In this problem set, you will get some slightly preprocessed data from Amazon’s Mechanical Turk from an experiment run in the lab in 2012 (now published in Mahowald, Fedorenko, Piantadosi, & Gibson, 2013). (It will be a good idea to save this code to re-use for your own Turk project.)

In this project, Mahowald et al. looked at word pairs like chimp/chimpanzee and math/mathematics. A prediction from information theory is that words that are predictable in context should be shorter. If you already know what the next word will be (as in “To be or not to…”), there is no reason to spend a lot of time and effort saying a long word. On the other hand, if the word is entirely unpredictable (“The next word I am going to say is…”), the word should be longer and thus more robust to noise. That is, if one syllable gets garbled or misunderstood, the meaning can still be recovered. To test whether English is efficient in this regard, they gave subjects on Turk sentences like “Susan loves the apes at the zoo, and she even has a favorite…” (supportive context) or “During a game of charades, Susan was too embarrassed to act like a…” (neutral context) in which they were asked to complete the sentence with either the word chimp or chimpanzee.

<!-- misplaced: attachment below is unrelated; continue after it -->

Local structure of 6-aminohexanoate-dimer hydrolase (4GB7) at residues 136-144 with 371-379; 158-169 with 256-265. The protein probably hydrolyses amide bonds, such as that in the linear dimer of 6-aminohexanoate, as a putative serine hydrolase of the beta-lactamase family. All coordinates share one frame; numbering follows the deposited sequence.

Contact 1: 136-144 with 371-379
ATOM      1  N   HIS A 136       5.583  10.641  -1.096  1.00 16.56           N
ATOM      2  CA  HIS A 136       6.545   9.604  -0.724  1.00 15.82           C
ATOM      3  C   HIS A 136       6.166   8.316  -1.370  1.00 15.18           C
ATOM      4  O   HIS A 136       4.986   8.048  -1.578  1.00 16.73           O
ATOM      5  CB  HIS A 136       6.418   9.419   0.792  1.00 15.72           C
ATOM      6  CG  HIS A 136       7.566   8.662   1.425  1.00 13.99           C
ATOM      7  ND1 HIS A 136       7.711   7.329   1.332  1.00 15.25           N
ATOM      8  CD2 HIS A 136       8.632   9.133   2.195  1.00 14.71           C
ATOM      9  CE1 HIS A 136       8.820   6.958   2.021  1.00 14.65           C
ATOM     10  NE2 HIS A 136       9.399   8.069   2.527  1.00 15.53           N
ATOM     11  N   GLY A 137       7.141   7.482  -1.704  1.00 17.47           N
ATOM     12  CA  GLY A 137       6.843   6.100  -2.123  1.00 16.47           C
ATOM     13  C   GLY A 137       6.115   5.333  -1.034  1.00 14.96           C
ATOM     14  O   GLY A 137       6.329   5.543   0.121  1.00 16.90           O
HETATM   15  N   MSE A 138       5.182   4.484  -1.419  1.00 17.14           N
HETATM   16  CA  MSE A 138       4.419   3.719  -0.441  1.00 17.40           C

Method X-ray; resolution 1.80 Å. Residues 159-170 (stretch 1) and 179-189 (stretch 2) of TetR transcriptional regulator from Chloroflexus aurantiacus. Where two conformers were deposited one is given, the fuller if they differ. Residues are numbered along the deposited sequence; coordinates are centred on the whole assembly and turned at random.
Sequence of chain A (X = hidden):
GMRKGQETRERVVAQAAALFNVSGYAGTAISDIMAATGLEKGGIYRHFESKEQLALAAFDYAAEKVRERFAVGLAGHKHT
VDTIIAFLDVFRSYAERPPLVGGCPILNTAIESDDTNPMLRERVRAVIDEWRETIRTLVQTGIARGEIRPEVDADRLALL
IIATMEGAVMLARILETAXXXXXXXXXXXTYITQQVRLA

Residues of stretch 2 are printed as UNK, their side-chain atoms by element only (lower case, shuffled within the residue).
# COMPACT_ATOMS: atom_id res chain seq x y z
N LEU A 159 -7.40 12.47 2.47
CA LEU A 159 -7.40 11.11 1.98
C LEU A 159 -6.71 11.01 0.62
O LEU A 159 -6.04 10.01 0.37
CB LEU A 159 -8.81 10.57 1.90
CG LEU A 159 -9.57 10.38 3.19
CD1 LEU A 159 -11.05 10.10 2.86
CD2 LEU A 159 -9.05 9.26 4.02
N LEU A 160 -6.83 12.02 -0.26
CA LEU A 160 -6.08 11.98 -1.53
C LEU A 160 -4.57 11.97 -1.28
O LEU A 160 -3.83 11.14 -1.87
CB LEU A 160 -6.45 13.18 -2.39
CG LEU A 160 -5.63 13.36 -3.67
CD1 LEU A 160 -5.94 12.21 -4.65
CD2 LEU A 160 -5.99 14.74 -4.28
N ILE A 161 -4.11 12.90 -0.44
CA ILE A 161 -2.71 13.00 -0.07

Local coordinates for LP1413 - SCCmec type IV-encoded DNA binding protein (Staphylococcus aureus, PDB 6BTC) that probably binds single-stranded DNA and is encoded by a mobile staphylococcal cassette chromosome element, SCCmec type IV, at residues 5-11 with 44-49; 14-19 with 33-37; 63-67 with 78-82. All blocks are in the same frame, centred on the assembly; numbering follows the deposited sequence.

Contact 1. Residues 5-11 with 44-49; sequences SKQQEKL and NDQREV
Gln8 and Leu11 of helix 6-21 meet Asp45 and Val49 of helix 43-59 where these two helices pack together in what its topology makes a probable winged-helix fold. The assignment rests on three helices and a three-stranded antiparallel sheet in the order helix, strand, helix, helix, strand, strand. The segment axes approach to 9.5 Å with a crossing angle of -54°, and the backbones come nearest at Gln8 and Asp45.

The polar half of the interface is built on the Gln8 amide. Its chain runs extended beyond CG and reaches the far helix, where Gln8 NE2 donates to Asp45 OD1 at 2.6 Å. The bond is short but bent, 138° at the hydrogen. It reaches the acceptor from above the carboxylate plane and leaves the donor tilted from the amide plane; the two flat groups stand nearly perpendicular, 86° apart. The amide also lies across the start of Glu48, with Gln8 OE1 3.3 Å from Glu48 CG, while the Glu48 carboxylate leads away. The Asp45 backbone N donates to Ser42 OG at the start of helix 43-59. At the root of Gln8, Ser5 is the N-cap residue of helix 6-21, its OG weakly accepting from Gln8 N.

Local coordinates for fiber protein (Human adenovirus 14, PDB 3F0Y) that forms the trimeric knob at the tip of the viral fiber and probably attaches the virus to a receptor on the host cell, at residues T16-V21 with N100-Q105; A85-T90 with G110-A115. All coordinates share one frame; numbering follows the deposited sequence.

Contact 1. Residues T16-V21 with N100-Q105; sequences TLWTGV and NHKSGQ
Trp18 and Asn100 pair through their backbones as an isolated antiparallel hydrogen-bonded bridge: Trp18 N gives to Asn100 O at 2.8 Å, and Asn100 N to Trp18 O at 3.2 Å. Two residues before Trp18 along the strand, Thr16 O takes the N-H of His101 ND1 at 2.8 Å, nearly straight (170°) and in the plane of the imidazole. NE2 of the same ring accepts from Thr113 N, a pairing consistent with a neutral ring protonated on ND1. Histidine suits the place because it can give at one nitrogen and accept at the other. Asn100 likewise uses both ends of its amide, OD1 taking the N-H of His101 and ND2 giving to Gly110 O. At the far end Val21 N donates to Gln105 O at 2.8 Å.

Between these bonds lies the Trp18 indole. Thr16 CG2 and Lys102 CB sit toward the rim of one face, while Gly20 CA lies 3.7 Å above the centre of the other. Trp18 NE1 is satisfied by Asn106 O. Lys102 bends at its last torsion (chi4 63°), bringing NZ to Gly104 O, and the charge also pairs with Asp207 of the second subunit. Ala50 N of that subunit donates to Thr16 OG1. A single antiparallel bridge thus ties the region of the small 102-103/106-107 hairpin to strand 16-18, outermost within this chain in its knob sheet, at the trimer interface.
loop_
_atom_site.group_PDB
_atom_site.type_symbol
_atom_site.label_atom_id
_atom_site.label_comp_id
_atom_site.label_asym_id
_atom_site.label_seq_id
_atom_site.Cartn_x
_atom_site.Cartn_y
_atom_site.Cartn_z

Here is a sample trial from the supportive condition:

Susan loves the apes at the zoo, and she even has a favorite...
1. chimp      2. chimpanzee

There were 40 longshort word pairs, and they were presented to the subjects in random order such that each subject saw a different order of sentences. They also varied which form appeared first (the short one or the long one). They predicted that the shorter form would be more common in the predictable construction than in the unpredictable one for a whole list of such word pairs. We want you to look and see if this prediction is correct!

Now that the data are tidy, you can start analyzing and looking for patterns. The item of interest is whether the person picked the long or short form and what the condition was. Give a short quantitative discussion of the results. Make sure to answer the following questions. There is some flexibility in how you answer the question, but be sure to report numbers (no inferential statistics necessary) and be clear about which numbers you are reporting.